IDIQ Contract Spending Accounts for a Third of Contract Spending, per GAO
Published: April 25, 2017
A GAO study shows that IDIQ contract spending accounts for one-third of government-wide contract spending and amounts to $130 billion over five years.
In a recently published study, Agencies Widely Used Indefinite Contracts to Provide Flexibility to Meet Mission Needs, the Government Accountability Office (GAO) examined federal agencies' use of indefinite delivery / indefinite quantity (IDIQ) contracts from fiscal years (FY) 2011 through 2015.
In addition to analyzing Federal Procurement Data System-Next Generation (FPDS-NG) data on civilian and DOD obligations for fiscal years 2011 through 2015, the GAO reviewed and analyzed a non-generalizable sample of 31 IDIQ contracts and 76 IDIQ orders selected across four DOD components—Army, Navy, Air Force and Defense Logistics Agency—and interviewed DOD contracting and program officials.
Some of GAO’s key findings include:
- Agencies obligated over $130 billion annually on IDIQ contracts from fiscal years 2011 through 2015. Total IDIQ obligations ranged from about $180 billion in fiscal year 2011 to about $130 billion in fiscal year 2015.
- IDIQ obligations accounted for about one-third of government-wide contract spending from FY 2011 through FY 2015 and the proportion of IDIQ obligations relative to total government contract obligations remained relatively constant. As total contract obligations declined from FY 2011 through 2015, IDIQ obligations followed suit.
- The Department of Defense (DOD) accounted for more than two-thirds of all IDIQ obligations over the five year period, with all civilian agencies accounting for less than one-third.
- The three civilian agencies with the highest amounts of IDIQ obligations were the Departments of Homeland Security (DHS), Health and Human Services (HHS) and Veterans Affairs (VA). From fiscal years 2011 through 2015, these agencies combined accounted for about 8 to 13 percent of government-wide IDIQ obligations each year.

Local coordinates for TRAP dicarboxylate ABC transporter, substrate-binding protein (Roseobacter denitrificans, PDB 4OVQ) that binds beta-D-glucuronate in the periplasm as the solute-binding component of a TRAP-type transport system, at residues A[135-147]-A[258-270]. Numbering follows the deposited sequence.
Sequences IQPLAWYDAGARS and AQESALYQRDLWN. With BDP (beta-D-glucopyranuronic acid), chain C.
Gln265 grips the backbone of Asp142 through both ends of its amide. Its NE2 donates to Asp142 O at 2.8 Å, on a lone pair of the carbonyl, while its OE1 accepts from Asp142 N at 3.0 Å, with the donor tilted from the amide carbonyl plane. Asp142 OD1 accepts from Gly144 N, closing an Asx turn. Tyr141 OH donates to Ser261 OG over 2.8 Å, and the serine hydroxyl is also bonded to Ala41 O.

- Agencies primarily bought services through IDIQ contracts. During the reviewed period about two-thirds of government-wide IDIQ obligations were for services, while about one-third were for products. There were differences in the relative proportion among defense and civilian agencies, however. For example, in FY 2015 obligations on services accounting for 62 percent of total IDIQ obligations at DOD, but 85 percent at civilian agencies.
- Agencies obligated the majority of IDIQ dollars through single-award IDIQ contracts, even though the FAR states a preference for multiple-award IDIQs. Approximately 60 percent of IDIQ obligations were awarded through single-awards and about 80 percent of all single-award IDIQ obligations were at DOD. However, about 70 percent of all single-award contract obligations were competed from FY 2011 through 2015 – and that proportion was fairly consistent across DOD and civilian agencies.
- More than 85 percent of all multiple-award IDIQ orders were competed, government-wide, and from each fiscal year from 2011 through 2015 a higher percentage of order obligations were competed at DOD than at civilian agencies.
The reasons that DOD contracting officials gave to GAO for using IDIQ contracts were fairly well known, including that it was easier and faster to place an order under an IDIQ contract than to solicit and award a separate contract each time a need arose. Contracting officials also stated that IDIQ contracts were easier to administer and IDIQs also provide more funding flexibility, as funds are obligated as needed through orders and not at contract award. Further, DOD officials reported that the contracts they used served a broader customer base, for example, multiple commands, other federal agencies, and foreign military sales. Finally, IDIQs provide contracting officials flexibility by not needing to specify an exact quantity or timing of delivery at the time of contract award, program offices can accommodate unforeseen needs through the issuance of orders.